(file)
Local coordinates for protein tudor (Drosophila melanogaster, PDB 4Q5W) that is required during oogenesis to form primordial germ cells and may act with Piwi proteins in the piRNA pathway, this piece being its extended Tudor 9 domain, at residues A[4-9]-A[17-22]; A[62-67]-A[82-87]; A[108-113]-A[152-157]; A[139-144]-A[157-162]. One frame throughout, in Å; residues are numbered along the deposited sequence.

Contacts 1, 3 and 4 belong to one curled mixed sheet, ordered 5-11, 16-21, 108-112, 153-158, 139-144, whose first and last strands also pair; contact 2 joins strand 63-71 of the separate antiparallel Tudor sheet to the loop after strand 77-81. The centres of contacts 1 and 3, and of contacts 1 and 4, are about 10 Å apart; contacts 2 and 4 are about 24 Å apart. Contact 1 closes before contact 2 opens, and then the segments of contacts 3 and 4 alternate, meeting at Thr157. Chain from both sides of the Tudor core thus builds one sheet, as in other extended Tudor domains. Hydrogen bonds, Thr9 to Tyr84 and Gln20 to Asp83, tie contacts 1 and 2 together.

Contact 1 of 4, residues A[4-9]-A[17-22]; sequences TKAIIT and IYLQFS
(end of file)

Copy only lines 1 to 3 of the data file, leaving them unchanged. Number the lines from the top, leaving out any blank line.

Local coordinates for protein tudor (Drosophila melanogaster, PDB 4Q5W) that is required during oogenesis to form primordial germ cells and may act with Piwi proteins in the piRNA pathway, this piece being its extended Tudor 9 domain, at residues A[4-9]-A[17-22]; A[62-67]-A[82-87]; A[108-113]-A[152-157]; A[139-144]-A[157-162]. One frame throughout, in Å; residues are numbered along the deposited sequence.

Contacts 1, 3 and 4 belong to one curled mixed sheet, ordered 5-11, 16-21, 108-112, 153-158, 139-144, whose first and last strands also pair; contact 2 joins strand 63-71 of the separate antiparallel Tudor sheet to the loop after strand 77-81. The centres of contacts 1 and 3, and of contacts 1 and 4, are about 10 Å apart; contacts 2 and 4 are about 24 Å apart. Contact 1 closes before contact 2 opens, and then the segments of contacts 3 and 4 alternate, meeting at Thr157. Chain from both sides of the Tudor core thus builds one sheet, as in other extended Tudor domains. Hydrogen bonds, Thr9 to Tyr84 and Gln20 to Asp83, tie contacts 1 and 2 together.

Contact 1 of 4, residues A[4-9]-A[17-22]; sequences TKAIIT and IYLQFS